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BOOK II

Jove sends a lying dream to Agamemnon, who thereon calls the chiefs in assembly, and proposes to sound the mind of his army—In the end they march to fight—Catalogue of the Achæan and Trojan forces.

Now the other gods and the armed warriors on the plain slept soundly, but Jove was wakeful, for he was thinking how to do honour to Achilles, and destroy much people at the ships of the Achæans. In the end he deemed it would be best to send a lying dream to King Agamemnon; so he called one to him and said to it, "Lying Dream, go to the ships of the Achæans, into the tent of Agamemnon, and say to him word for word as I now bid you. Tell him to get the Achæans instantly under arms, for he shall take Troy. There are no longer divided counsels among the gods; Juno has brought them to her own mind, and woe betides the Trojans."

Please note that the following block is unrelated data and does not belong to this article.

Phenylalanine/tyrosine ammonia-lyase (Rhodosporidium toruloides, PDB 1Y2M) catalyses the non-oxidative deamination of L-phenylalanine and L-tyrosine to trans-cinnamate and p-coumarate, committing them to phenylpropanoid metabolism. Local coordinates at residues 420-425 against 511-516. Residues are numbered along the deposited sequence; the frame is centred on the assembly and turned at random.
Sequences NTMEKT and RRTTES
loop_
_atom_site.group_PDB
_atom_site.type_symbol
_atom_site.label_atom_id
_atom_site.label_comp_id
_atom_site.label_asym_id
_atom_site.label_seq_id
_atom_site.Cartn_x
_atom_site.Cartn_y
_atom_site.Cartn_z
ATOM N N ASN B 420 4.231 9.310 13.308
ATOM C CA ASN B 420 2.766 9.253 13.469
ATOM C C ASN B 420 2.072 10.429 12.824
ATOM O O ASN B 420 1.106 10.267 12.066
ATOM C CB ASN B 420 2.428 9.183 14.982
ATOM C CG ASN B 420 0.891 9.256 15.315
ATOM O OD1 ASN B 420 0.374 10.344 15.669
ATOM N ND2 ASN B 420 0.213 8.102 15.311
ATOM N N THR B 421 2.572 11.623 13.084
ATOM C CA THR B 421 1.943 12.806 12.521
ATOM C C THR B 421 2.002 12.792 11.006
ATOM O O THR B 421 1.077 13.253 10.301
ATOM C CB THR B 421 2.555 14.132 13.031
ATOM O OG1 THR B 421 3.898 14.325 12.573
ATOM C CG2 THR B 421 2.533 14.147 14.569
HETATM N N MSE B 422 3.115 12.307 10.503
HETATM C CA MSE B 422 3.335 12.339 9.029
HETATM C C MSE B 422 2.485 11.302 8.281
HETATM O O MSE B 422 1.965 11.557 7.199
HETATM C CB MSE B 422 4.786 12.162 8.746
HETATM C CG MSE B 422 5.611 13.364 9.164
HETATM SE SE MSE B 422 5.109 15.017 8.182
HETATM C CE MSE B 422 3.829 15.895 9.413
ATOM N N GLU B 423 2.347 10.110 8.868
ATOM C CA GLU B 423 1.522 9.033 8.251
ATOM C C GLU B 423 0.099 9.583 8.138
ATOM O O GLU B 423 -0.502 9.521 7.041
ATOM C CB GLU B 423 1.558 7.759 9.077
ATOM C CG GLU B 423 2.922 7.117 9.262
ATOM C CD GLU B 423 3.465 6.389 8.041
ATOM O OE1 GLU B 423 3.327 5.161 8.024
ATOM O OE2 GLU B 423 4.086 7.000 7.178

16The dream went when it had heard its message, and soon reached the ships of the Achæans. It sought Agamemnon son of Atreus and found him in his tent, wrapped in a profound slumber. It hovered over his head in the likeness of Nestor, son of Neleus, whom Agamemnon honoured above all his councillors, and said:—

23"You are sleeping, son of Atreus; one who has the welfare of his host and so much other care upon his shoulders should dock his sleep. Hear me at once, for I come as a messenger from Jove, who, though he be not near, yet takes thought for you and pities you. He bids you get the Achæans instantly under arms, for you shall take Troy. There are no longer divided counsels among the gods; Juno has brought them over to her own mind, and woe betides the